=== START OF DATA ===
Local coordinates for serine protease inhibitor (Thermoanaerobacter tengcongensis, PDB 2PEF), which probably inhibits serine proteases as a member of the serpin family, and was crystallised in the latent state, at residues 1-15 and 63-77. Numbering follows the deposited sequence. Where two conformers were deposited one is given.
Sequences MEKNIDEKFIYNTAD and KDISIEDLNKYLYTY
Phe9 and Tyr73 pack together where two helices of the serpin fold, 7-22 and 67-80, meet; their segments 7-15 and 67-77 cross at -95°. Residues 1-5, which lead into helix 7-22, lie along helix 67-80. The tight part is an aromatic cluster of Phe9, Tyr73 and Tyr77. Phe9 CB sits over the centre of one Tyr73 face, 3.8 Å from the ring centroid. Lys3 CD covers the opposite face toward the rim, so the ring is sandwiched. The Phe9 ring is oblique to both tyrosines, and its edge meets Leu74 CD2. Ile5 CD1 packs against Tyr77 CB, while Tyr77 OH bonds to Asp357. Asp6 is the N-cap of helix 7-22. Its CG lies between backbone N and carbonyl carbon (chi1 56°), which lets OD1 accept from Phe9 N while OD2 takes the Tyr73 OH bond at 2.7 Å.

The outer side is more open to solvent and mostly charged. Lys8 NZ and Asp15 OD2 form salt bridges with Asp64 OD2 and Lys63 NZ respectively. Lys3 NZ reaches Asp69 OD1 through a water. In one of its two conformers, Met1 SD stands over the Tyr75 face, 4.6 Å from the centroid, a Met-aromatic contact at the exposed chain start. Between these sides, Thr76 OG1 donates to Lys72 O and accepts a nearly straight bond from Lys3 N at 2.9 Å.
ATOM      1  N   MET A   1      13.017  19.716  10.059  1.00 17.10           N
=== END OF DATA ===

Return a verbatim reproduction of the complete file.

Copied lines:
Local coordinates for serine protease inhibitor (Thermoanaerobacter tengcongensis, PDB 2PEF), which probably inhibits serine proteases as a member of the serpin family, and was crystallised in the latent state, at residues 1-15 and 63-77. Numbering follows the deposited sequence. Where two conformers were deposited one is given.
Sequences MEKNIDEKFIYNTAD and KDISIEDLNKYLYTY
Phe9 and Tyr73 pack together where two helices of the serpin fold, 7-22 and 67-80, meet; their segments 7-15 and 67-77 cross at -95°. Residues 1-5, which lead into helix 7-22, lie along helix 67-80. The tight part is an aromatic cluster of Phe9, Tyr73 and Tyr77. Phe9 CB sits over the centre of one Tyr73 face, 3.8 Å from the ring centroid. Lys3 CD covers the opposite face toward the rim, so the ring is sandwiched. The Phe9 ring is oblique to both tyrosines, and its edge meets Leu74 CD2. Ile5 CD1 packs against Tyr77 CB, while Tyr77 OH bonds to Asp357. Asp6 is the N-cap of helix 7-22. Its CG lies between backbone N and carbonyl carbon (chi1 56°), which lets OD1 accept from Phe9 N while OD2 takes the Tyr73 OH bond at 2.7 Å.

The outer side is more open to solvent and mostly charged. Lys8 NZ and Asp15 OD2 form salt bridges with Asp64 OD2 and Lys63 NZ respectively. Lys3 NZ reaches Asp69 OD1 through a water. In one of its two conformers, Met1 SD stands over the Tyr75 face, 4.6 Å from the centroid, a Met-aromatic contact at the exposed chain start. Between these sides, Thr76 OG1 donates to Lys72 O and accepts a nearly straight bond from Lys3 N at 2.9 Å.
ATOM      1  N   MET A   1      13.017  19.716  10.059  1.00 17.10           N